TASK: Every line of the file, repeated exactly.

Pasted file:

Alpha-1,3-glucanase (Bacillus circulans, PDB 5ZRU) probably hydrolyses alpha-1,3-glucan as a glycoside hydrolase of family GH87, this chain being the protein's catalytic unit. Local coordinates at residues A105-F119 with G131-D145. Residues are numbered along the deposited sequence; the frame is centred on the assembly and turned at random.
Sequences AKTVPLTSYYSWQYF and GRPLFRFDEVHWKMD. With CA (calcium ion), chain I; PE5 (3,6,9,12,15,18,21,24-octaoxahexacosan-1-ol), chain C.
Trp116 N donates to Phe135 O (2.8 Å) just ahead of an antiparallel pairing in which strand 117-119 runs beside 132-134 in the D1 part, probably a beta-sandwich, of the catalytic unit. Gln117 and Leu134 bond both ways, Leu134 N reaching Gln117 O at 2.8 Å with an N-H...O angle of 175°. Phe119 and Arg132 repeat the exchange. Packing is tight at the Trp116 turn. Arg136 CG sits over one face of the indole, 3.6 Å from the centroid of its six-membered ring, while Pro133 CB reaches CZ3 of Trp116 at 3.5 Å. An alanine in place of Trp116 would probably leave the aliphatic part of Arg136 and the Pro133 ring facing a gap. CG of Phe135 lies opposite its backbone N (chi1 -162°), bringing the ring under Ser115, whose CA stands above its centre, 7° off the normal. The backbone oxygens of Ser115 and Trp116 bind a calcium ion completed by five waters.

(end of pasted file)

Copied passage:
Alpha-1,3-glucanase (Bacillus circulans, PDB 5ZRU) probably hydrolyses alpha-1,3-glucan as a glycoside hydrolase of family GH87, this chain being the protein's catalytic unit. Local coordinates at residues A105-F119 with G131-D145. Residues are numbered along the deposited sequence; the frame is centred on the assembly and turned at random.
Sequences AKTVPLTSYYSWQYF and GRPLFRFDEVHWKMD. With CA (calcium ion), chain I; PE5 (3,6,9,12,15,18,21,24-octaoxahexacosan-1-ol), chain C.
Trp116 N donates to Phe135 O (2.8 Å) just ahead of an antiparallel pairing in which strand 117-119 runs beside 132-134 in the D1 part, probably a beta-sandwich, of the catalytic unit. Gln117 and Leu134 bond both ways, Leu134 N reaching Gln117 O at 2.8 Å with an N-H...O angle of 175°. Phe119 and Arg132 repeat the exchange. Packing is tight at the Trp116 turn. Arg136 CG sits over one face of the indole, 3.6 Å from the centroid of its six-membered ring, while Pro133 CB reaches CZ3 of Trp116 at 3.5 Å. An alanine in place of Trp116 would probably leave the aliphatic part of Arg136 and the Pro133 ring facing a gap. CG of Phe135 lies opposite its backbone N (chi1 -162°), bringing the ring under Ser115, whose CA stands above its centre, 7° off the normal. The backbone oxygens of Ser115 and Trp116 bind a calcium ion completed by five waters.